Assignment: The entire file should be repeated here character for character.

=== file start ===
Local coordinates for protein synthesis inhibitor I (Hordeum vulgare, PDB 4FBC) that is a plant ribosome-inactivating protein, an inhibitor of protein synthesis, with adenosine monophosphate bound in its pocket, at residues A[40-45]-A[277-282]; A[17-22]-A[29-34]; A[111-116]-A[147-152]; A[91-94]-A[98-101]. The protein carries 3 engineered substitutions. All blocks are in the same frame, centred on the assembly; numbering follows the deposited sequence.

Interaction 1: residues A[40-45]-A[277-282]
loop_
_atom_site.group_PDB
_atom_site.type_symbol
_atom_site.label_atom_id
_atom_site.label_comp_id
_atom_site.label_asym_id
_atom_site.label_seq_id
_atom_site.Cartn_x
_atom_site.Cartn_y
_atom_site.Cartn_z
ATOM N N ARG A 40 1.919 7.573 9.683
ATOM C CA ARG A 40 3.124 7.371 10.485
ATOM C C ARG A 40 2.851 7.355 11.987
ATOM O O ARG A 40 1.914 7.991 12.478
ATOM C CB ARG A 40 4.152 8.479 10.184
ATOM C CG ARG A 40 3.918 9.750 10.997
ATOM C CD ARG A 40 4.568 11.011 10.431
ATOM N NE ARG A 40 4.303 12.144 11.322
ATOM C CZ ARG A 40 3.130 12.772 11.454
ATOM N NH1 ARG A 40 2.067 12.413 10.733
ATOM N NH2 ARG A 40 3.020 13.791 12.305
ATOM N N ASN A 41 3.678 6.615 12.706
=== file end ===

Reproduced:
Local coordinates for protein synthesis inhibitor I (Hordeum vulgare, PDB 4FBC) that is a plant ribosome-inactivating protein, an inhibitor of protein synthesis, with adenosine monophosphate bound in its pocket, at residues A[40-45]-A[277-282]; A[17-22]-A[29-34]; A[111-116]-A[147-152]; A[91-94]-A[98-101]. The protein carries 3 engineered substitutions. All blocks are in the same frame, centred on the assembly; numbering follows the deposited sequence.

Interaction 1: residues A[40-45]-A[277-282]
loop_
_atom_site.group_PDB
_atom_site.type_symbol
_atom_site.label_atom_id
_atom_site.label_comp_id
_atom_site.label_asym_id
_atom_site.label_seq_id
_atom_site.Cartn_x
_atom_site.Cartn_y
_atom_site.Cartn_z
ATOM N N ARG A 40 1.919 7.573 9.683
ATOM C CA ARG A 40 3.124 7.371 10.485
ATOM C C ARG A 40 2.851 7.355 11.987
ATOM O O ARG A 40 1.914 7.991 12.478
ATOM C CB ARG A 40 4.152 8.479 10.184
ATOM C CG ARG A 40 3.918 9.750 10.997
ATOM C CD ARG A 40 4.568 11.011 10.431
ATOM N NE ARG A 40 4.303 12.144 11.322
ATOM C CZ ARG A 40 3.130 12.772 11.454
ATOM N NH1 ARG A 40 2.067 12.413 10.733
ATOM N NH2 ARG A 40 3.020 13.791 12.305
ATOM N N ASN A 41 3.678 6.615 12.706